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jorge soler cubsJorge Soler can’t catch a break.

The 22-year-old outfield, who’d been killing the ball at AA, missed out on a great deal of game activity when he was 19-20 because of the defection process from Cuba. Then he missed a great deal of game time in 2013 because of a stress fracture in his leg. Then he missed a big chunk of Spring Training in 2014 with a hamstring injury. Then he returned to action only to re-injure that hamstring in his first at bat at AA this year.

And now he left last night’s game with another hamstring injury:

He played in just six games after his return this month from the previous hamstring injury.

Because it can be difficult to get really detailed information on minor league injuries, and because not everyone sees the games, I’m going to give you a more-detailed-than-usual take on how it played out.

Watching the play: Soler ranges far to his right to make a running catch, and as he does, you can perceive that he feels something. He throws the ball in (there was a runner on base), and then crumples immediately in a heap. He lays on his stomach motionless until the training staff gets out there. He turns over to a sitting position, and there’s discussion about what is bothering him. Soler doesn’t look like he’s in agony, but he does look frustrated. He’s helped up, and he walks off the field under his own power, but he does have a limp.

We’ll see what happens now, but it’s worth noting that, when he left the first game of the season, that, too, was with hamstring “tightness.” I wouldn’t be surprised to hear that he’s getting another MRI, and that he’s going to miss some time regardless of the severity. It’s gotta be very frustrating to twice feel like you were over this thing, and twice have a setback. The last two times this happened, Soler missed about a month each time.

The hope here is that Soler had been instructed to be extremely sensitive to anything he feels in that hamstring, and he simply felt some non-injury-type tightness, causing him to go down as a matter of precaution. That seems like a stretch, but all we’ve got is hope at this point. The young man is obviously supremely talented, and you’d hate to see yet another season derailed because of injury.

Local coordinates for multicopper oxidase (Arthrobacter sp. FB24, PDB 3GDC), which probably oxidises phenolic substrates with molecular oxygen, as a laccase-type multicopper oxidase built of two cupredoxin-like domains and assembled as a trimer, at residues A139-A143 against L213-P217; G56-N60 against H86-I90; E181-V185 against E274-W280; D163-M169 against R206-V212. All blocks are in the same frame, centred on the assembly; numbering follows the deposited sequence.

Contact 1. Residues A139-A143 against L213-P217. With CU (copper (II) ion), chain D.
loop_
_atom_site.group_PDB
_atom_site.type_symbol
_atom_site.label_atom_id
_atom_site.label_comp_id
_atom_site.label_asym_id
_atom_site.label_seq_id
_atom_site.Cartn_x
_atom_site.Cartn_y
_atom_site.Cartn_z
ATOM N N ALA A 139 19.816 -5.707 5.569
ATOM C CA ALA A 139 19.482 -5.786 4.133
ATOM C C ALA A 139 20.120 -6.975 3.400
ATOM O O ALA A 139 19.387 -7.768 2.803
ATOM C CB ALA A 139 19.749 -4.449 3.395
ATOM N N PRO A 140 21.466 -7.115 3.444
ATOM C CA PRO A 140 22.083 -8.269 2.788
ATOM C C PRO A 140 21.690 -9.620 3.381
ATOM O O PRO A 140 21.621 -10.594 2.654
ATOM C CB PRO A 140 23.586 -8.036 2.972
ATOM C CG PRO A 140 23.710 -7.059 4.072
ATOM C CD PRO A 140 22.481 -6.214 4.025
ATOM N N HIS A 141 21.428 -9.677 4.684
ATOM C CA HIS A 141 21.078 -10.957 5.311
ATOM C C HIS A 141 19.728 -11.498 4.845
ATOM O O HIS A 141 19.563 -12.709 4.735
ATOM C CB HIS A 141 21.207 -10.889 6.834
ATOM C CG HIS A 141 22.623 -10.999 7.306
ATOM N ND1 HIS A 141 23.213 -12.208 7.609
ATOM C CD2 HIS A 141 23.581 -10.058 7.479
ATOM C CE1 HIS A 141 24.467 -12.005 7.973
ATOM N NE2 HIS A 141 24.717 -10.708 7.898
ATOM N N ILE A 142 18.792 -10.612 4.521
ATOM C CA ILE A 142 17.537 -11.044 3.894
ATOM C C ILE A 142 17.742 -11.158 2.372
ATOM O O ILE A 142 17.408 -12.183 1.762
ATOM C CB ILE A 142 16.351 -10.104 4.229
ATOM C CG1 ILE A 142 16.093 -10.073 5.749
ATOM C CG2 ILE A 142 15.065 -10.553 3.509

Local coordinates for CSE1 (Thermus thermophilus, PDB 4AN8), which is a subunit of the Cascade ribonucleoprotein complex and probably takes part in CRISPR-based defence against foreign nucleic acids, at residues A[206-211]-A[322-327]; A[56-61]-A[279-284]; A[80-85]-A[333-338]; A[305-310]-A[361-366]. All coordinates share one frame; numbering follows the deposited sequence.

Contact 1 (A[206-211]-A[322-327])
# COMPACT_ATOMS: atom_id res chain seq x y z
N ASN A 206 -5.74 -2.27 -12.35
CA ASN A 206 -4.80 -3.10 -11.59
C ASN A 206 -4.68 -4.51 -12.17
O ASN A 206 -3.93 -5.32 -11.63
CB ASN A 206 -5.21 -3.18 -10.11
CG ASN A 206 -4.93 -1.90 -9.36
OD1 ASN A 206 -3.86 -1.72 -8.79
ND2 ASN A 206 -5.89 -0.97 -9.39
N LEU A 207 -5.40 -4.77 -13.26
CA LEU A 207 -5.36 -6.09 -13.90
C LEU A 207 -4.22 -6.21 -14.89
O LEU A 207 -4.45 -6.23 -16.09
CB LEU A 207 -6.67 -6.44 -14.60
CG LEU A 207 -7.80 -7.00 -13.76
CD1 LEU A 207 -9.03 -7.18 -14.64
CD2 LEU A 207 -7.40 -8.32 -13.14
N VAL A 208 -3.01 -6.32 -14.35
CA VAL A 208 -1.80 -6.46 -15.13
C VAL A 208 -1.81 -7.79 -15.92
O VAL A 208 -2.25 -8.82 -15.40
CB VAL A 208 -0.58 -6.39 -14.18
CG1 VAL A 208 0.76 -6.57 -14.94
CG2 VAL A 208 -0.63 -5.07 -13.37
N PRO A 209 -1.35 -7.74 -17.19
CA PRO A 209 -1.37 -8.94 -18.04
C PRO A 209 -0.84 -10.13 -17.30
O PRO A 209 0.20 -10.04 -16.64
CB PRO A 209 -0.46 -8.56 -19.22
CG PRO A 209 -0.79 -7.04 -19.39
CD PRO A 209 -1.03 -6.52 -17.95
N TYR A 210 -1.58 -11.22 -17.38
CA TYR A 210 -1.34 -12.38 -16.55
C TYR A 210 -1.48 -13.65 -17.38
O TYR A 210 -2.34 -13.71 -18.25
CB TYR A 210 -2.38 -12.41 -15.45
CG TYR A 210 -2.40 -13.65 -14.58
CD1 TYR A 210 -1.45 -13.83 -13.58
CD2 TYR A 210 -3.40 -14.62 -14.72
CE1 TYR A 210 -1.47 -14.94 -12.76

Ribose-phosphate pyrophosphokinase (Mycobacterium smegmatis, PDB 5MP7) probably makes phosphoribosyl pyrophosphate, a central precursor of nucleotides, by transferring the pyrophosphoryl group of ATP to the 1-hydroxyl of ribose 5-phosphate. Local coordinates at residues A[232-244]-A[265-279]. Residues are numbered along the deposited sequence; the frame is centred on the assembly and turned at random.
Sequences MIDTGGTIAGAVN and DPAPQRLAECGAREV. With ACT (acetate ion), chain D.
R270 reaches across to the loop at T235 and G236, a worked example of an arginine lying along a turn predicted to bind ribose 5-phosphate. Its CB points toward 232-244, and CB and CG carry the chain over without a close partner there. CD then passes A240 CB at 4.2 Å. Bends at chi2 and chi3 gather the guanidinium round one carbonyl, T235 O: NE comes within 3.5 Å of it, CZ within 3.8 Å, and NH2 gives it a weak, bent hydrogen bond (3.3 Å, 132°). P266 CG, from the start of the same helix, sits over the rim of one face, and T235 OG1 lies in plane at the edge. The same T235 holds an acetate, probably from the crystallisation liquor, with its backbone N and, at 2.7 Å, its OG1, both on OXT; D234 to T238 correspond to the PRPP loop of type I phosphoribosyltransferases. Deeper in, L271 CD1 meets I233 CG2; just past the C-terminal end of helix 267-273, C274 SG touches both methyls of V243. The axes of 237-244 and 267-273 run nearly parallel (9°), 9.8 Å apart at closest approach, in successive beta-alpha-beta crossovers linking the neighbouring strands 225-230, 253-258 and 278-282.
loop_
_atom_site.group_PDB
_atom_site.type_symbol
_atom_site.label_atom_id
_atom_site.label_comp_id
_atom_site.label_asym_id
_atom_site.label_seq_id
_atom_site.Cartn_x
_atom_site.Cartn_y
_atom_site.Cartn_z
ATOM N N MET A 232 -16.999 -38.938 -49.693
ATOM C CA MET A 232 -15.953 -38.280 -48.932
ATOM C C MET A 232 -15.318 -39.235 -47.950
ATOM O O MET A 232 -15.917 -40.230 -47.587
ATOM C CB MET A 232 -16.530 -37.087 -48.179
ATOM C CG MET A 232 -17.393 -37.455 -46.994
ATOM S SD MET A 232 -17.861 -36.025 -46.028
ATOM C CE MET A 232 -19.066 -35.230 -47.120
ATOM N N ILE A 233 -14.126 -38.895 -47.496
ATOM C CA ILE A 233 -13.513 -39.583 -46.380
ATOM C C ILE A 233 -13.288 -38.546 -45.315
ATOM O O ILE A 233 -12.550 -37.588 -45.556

We may get an update in the coming days.

  • SirCub

    This. Sucks.

  • Smitty

    Brett,

    My recent comments has completely stopped loading new comments, period. Is that another setting I need to change? A new comment has not shown up there since you replied to my previous message. I understand there is a lag, but over an hour seems like that takes the term recent out of play.

    Is anyone else having this problem?

  • Kyle Mayhugh

    He could have five hamstring injuries and he’d still be having the second-best season of our top prospects.

  • Dr. Sheppard

    He needs like many young people to lay off energy drinks, soda, gatorade, and dairy…then he needs to supplement with magnesium and get chirorpractic for a pelvic alignment to balance out his hamstrings…
    not massage, not ultrasound crap…

    • Brocktoon

      Pelvic alignment at a chriro to balance out his hamstring? Is there not an available witch doctor he could utilize?

  • Blaine Reinsma

    No… No… My positivity reserves are just too low to handle this. The prospects are the only real reason I follow this team right now. If Soler goes down again, Baez needs to pick it asap!

  • Coldneck

    Damn shame. I have high hopes for Soler. I guess being built like a brick shithouse can wreak havoc on your legs.

    • jtownballr

      *built like a straw shithouse

  • Jon

    He has to have a condition. Hammy’s shouldn’t consistently strain like this.

  • jtownballr

    This is CubsFaninMS. I’ll be developing a new alias but this is what I have for now (it’s very old btw). I was at the Smokies game last night. I grimaced when I saw Soler go down and was thinking “Not AGAIN!”. I did not realize who was injured until he begun walking off the field. Some more tidbits from a knowledgeable yet untrained eye…

    Silva does appear to be working counts better. When he played the Mississippi Braves last season he was hacking away at everything. He’s refined his approach some. Bryant delivered on his expectations. What a stud. And it’s a stunning contrast when you see Stephen Bruno next to Kris Bryant. Bryant is EVERY BIT of 6’5. He also looked to get cheated on one of his strikeouts with a call on the outside corner. He questioned the umpire about it. Rafael Lopez is completely locked in, working counts and driving pitches hard. Jeffrey Lorick’s curveball is very predictable as compared to his fastball. When he throws it, a savvy hitter will be able to pick up on it. I had a committee meeting today so was late for the game and was not able to see the first inning.

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